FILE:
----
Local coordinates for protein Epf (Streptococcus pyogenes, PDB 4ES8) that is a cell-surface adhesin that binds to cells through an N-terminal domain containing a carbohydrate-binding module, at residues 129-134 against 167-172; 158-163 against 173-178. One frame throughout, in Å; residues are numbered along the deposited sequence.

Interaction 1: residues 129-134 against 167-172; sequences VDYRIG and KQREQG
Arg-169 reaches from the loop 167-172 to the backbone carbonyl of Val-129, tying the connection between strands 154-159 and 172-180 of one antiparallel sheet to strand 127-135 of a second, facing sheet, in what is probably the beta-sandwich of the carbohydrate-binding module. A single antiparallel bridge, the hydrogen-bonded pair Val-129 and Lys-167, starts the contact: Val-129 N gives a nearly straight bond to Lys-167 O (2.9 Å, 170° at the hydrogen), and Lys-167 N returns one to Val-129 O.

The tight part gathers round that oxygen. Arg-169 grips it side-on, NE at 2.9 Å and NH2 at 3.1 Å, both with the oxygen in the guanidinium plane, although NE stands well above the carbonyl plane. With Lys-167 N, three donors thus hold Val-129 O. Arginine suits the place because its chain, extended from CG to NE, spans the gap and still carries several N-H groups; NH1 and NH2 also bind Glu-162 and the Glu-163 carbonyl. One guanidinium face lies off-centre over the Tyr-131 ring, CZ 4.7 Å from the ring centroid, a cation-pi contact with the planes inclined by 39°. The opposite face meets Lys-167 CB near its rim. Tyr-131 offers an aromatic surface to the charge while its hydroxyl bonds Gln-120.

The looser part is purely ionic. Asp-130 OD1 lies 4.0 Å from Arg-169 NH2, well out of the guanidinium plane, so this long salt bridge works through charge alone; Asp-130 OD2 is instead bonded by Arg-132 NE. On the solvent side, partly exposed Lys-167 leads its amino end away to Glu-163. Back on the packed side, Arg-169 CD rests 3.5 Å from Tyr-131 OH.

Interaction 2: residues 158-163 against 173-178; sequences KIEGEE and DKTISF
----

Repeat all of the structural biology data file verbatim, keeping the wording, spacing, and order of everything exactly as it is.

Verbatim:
Local coordinates for protein Epf (Streptococcus pyogenes, PDB 4ES8) that is a cell-surface adhesin that binds to cells through an N-terminal domain containing a carbohydrate-binding module, at residues 129-134 against 167-172; 158-163 against 173-178. One frame throughout, in Å; residues are numbered along the deposited sequence.

Interaction 1: residues 129-134 against 167-172; sequences VDYRIG and KQREQG
Arg-169 reaches from the loop 167-172 to the backbone carbonyl of Val-129, tying the connection between strands 154-159 and 172-180 of one antiparallel sheet to strand 127-135 of a second, facing sheet, in what is probably the beta-sandwich of the carbohydrate-binding module. A single antiparallel bridge, the hydrogen-bonded pair Val-129 and Lys-167, starts the contact: Val-129 N gives a nearly straight bond to Lys-167 O (2.9 Å, 170° at the hydrogen), and Lys-167 N returns one to Val-129 O.

The tight part gathers round that oxygen. Arg-169 grips it side-on, NE at 2.9 Å and NH2 at 3.1 Å, both with the oxygen in the guanidinium plane, although NE stands well above the carbonyl plane. With Lys-167 N, three donors thus hold Val-129 O. Arginine suits the place because its chain, extended from CG to NE, spans the gap and still carries several N-H groups; NH1 and NH2 also bind Glu-162 and the Glu-163 carbonyl. One guanidinium face lies off-centre over the Tyr-131 ring, CZ 4.7 Å from the ring centroid, a cation-pi contact with the planes inclined by 39°. The opposite face meets Lys-167 CB near its rim. Tyr-131 offers an aromatic surface to the charge while its hydroxyl bonds Gln-120.

The looser part is purely ionic. Asp-130 OD1 lies 4.0 Å from Arg-169 NH2, well out of the guanidinium plane, so this long salt bridge works through charge alone; Asp-130 OD2 is instead bonded by Arg-132 NE. On the solvent side, partly exposed Lys-167 leads its amino end away to Glu-163. Back on the packed side, Arg-169 CD rests 3.5 Å from Tyr-131 OH.

Interaction 2: residues 158-163 against 173-178; sequences KIEGEE and DKTISF